Ozarks Afro-American Heritage Museum in Ash Grove to close this week

SOURCE: News-Leader.com

Ash Grove Afro-American Museum Closing: Father Moses Berry is closing his Ozarks Afro-American Heritage Museum because maintaining it demands too much of his time.

Whether he’s singing the Drinking Gourd Song, donning the neck irons used by a slave before the Civil War or describing the details of the room’s numerous quilts, there is no question that Moses Berry is intimately connected to what surrounds him in the Ozarks Afro-American Heritage Museum in Ash Grove.

The portraits on the walls, after all, are of Berry’s own relatives. The neck iron secured his great-grandfather.

“I think it’s even better than going to the Smithsonian, because it’s so real,” said Osceola resident Laura Reynolds, whose two sons and their friend joined others for a tour Thursday afternoon.

But tours at the small museum founded in 2002 are numbered. Berry is closing up shop this Friday — he’s 63 now, and the museum is just demanding too much of his time.

“For a one-man show who has other things to do, it’s a lot,” Berry said in an interview at the museum before the tour.

It will be the end of an era for an institution that has managed to attract national attention over the years — a fact that becomes apparent at the start of the tour. While many museums feature videos that provide background for visitors, Berry didn’t have to have one custom-made. He simply shows the segment produced on the museum by National Geographic Today.

The national attention often plays off the museum’s unlikely setting — Ash Grove’s population of 1,430 was 97.4 percent white as of the 2010 census. A story that year in The New York Times referred to Berry as “a one-man racial reconciliation committee.”

Berry returned to his family’s century farm in Ash Grove from St. Louis in 1998. Friends encouraged him to start a small museum with family heirlooms, he said.

“We thought it would be something that would be pretty laid-back, and not so time-consuming,” he said.

It opened in October 2002, and, for the first eight years, had regular admission hours for a portion of Tuesday, Wednesday, Thursday and Saturday. Three years ago, it became appointment-only.

“These pieces are pieces that are major museum-quality pieces,” he said. “In the Ozarks. In Ash Grove, Missouri.”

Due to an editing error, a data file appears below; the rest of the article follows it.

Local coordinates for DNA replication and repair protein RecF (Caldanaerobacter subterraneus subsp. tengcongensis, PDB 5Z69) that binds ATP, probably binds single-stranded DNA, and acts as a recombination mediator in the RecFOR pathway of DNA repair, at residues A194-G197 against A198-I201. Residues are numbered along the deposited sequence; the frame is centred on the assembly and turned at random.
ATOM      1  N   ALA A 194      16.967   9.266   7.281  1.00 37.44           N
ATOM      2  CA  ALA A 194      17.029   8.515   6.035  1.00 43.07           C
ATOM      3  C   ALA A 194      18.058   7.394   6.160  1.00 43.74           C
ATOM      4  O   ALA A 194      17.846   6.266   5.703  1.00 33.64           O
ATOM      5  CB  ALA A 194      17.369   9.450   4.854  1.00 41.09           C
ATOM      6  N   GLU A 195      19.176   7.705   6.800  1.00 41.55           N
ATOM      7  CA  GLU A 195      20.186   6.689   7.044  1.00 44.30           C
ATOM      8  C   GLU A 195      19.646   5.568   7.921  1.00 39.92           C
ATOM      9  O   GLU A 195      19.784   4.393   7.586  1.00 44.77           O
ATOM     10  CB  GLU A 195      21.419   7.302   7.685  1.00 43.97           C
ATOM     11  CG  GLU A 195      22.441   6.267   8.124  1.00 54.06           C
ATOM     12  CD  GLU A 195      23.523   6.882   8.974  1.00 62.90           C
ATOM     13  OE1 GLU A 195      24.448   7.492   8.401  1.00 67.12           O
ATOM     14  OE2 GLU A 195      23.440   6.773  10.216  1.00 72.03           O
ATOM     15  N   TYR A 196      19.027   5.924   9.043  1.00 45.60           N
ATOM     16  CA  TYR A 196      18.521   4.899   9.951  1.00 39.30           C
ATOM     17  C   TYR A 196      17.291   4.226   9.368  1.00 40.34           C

Berry never charged admission because he “didn’t want people to feel prohibited.” Over the years, that created challenges; in June 2010, the museum’s website declared that it was in “serious fiscal difficulties” and actively sought donations.

But Berry believes the museum’s finances have balanced out over the long run — some people gave nothing, some gave a lot. Time, not money, is behind the decision to close.

“Something suffers if you have too many irons in the fire,” he said.

In addition to operating the museum, Berry is the pastor of the Theotokos “Unexpected Joy” Orthodox Christian Church, which he started after moving back to Ash Grove.

He also travels frequently to speak about religion and African-American history.

A sign-in book in the foyer of the museum has about 1,900 names, which Berry says covers the last five years, though he cautions that a lot of people — particularly groups — don’t sign in. The museum is particularly popular with schoolchildren. The Thursday tour was made up of about 15 members of the Creative Homeschool Alliance of SWMO, and about 1,000 kids from Springfield and Willard schools have visited in past Black History Months.

To Berry, however, it’s always been about more than the history.

The tour veered into philosophy and religion as Berry compared himself to his ancestors. He constantly worries about his adult children, he notes, but his ancestors who were slaves would have had their children sold to another plantation. Although he certainly does not long for a return to the situation his ancestors faced, he said that, in some ways, they were freer than he is today.

“I’m a slave to modernity,” he said. “I’m a slave to conventionality.”

That degree of contemplation is what differentiates the museum from others that can boast similarly-themed exhibits.

“If you haven’t reconciled your own ideas of race in America, you can’t do what I do here,” Berry said.

It also poses a challenge for attracting suitable volunteers to help out, however — something Berry had hoped would have relieved his time commitment somewhat by this point in the museum’s history.

“For some reason I thought that I would have this more tangible support from the Springfield African-American community,” he said, later clarifying he meant from outside his own family. “But they have not shown very much interest in coming to the museum.”

And so the Ozarks Afro-American Heritage Museum will close to appointments on Friday. That decision was made about a year ago, Berry said; the museum announced its closure on its Facebook page in September.

Other museums have inquired about some of his pieces, Berry said, and one “topsy-turvy” doll will go to the National Black Doll Museum in Massachusetts. But generally, Berry intends to keep nearly all of the collection, and he will continue to show it off when he travels.

“Even now that we don’t have a physical space, we’ll still have what my daughter and her colleagues refer to as a trunk museum, where certain pieces can go around the country,” he said. “I just come back from Pennsylvania.”

Some of the pieces can also be viewed on the museum’s website, http://oaahm.omeka.net/.

A physical home for the pieces may return someday; Berry is interested in constructing a one-room museum near the cemetery on his family’s property, which is listed on the National Register of Historic Places.

“I always say the history is not flat. It has dimension.”

12 ноября 2013 г.

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